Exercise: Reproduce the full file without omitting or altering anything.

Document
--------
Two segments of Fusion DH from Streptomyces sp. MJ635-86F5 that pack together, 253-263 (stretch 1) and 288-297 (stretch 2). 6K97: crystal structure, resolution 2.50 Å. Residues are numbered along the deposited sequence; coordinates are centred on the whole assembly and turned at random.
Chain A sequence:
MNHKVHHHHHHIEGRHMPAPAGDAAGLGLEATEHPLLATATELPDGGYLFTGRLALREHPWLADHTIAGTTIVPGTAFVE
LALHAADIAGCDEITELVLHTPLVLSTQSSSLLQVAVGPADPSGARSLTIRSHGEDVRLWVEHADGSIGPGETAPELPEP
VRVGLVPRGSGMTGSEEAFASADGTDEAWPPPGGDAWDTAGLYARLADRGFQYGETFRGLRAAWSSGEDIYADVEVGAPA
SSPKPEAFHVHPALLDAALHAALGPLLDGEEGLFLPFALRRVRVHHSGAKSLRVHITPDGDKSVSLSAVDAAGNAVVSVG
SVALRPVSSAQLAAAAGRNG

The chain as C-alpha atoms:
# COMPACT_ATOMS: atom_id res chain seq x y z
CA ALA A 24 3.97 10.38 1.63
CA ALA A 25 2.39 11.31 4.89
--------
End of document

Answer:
Two segments of Fusion DH from Streptomyces sp. MJ635-86F5 that pack together, 253-263 (stretch 1) and 288-297 (stretch 2). 6K97: crystal structure, resolution 2.50 Å. Residues are numbered along the deposited sequence; coordinates are centred on the whole assembly and turned at random.
Chain A sequence:
MNHKVHHHHHHIEGRHMPAPAGDAAGLGLEATEHPLLATATELPDGGYLFTGRLALREHPWLADHTIAGTTIVPGTAFVE
LALHAADIAGCDEITELVLHTPLVLSTQSSSLLQVAVGPADPSGARSLTIRSHGEDVRLWVEHADGSIGPGETAPELPEP
VRVGLVPRGSGMTGSEEAFASADGTDEAWPPPGGDAWDTAGLYARLADRGFQYGETFRGLRAAWSSGEDIYADVEVGAPA
SSPKPEAFHVHPALLDAALHAALGPLLDGEEGLFLPFALRRVRVHHSGAKSLRVHITPDGDKSVSLSAVDAAGNAVVSVG
SVALRPVSSAQLAAAAGRNG

The chain as C-alpha atoms:
# COMPACT_ATOMS: atom_id res chain seq x y z
CA ALA A 24 3.97 10.38 1.63
CA ALA A 25 2.39 11.31 4.89